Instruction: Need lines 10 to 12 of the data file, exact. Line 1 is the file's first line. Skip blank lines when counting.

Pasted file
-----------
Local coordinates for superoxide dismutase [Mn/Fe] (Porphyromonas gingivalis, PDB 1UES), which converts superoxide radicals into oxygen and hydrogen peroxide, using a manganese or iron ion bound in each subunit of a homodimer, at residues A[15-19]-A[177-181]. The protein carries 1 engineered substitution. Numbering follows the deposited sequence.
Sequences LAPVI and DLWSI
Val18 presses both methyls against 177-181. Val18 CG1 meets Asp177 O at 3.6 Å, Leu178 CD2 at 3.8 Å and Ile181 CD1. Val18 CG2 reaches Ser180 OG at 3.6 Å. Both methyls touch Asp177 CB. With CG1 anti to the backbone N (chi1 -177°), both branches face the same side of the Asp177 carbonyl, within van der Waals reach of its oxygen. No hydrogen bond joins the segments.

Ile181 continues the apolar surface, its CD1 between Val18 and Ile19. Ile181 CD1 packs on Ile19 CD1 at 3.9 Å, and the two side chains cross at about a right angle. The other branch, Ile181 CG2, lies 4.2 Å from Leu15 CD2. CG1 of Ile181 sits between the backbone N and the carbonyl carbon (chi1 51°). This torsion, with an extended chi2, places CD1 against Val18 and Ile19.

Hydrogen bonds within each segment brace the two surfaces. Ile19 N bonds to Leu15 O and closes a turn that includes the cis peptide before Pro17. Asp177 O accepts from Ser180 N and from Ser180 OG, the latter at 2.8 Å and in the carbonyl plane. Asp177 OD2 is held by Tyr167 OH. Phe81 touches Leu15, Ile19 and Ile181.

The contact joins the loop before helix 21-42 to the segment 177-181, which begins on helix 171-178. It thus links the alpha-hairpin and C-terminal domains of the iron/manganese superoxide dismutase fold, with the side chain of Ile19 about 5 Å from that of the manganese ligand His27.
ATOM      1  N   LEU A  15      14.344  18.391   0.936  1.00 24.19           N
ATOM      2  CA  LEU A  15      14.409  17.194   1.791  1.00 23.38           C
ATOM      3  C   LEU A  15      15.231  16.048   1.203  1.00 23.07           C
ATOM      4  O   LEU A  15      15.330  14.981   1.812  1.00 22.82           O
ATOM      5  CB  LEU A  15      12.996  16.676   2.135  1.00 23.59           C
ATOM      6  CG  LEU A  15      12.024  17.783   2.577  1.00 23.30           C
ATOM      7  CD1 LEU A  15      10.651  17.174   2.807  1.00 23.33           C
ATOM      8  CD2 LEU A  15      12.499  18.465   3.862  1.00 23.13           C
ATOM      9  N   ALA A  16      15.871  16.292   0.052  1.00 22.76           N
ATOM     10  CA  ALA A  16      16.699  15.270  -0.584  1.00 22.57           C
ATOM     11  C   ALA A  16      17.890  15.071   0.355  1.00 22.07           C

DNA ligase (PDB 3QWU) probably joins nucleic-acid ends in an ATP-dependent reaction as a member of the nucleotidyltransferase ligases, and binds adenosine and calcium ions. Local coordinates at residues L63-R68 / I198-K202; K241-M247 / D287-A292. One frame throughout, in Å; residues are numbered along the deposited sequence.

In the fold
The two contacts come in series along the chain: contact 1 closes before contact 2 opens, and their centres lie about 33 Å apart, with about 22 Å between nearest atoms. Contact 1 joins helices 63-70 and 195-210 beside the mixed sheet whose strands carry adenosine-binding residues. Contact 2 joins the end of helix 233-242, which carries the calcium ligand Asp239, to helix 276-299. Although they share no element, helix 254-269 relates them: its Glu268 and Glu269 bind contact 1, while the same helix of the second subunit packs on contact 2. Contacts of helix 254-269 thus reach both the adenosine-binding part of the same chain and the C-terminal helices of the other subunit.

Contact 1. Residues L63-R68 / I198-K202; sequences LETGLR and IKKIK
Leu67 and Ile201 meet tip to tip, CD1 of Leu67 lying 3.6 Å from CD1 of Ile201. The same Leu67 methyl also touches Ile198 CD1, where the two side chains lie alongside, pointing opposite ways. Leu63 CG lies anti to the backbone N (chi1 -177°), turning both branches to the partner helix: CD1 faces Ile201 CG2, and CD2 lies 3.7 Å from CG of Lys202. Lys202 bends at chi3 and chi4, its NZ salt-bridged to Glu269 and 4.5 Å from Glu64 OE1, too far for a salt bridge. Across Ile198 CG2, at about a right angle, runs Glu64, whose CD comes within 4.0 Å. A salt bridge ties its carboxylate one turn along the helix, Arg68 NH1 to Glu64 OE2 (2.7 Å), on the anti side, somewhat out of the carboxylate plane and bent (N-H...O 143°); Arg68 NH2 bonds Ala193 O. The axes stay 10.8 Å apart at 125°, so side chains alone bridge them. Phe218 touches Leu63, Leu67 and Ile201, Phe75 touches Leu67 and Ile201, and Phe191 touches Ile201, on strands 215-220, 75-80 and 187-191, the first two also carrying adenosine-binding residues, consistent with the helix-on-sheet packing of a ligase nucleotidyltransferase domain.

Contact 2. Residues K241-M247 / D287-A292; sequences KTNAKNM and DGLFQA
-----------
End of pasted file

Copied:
ATOM      4  O   LEU A  15      15.330  14.981   1.812  1.00 22.82           O
ATOM      5  CB  LEU A  15      12.996  16.676   2.135  1.00 23.59           C
ATOM      6  CG  LEU A  15      12.024  17.783   2.577  1.00 23.30           C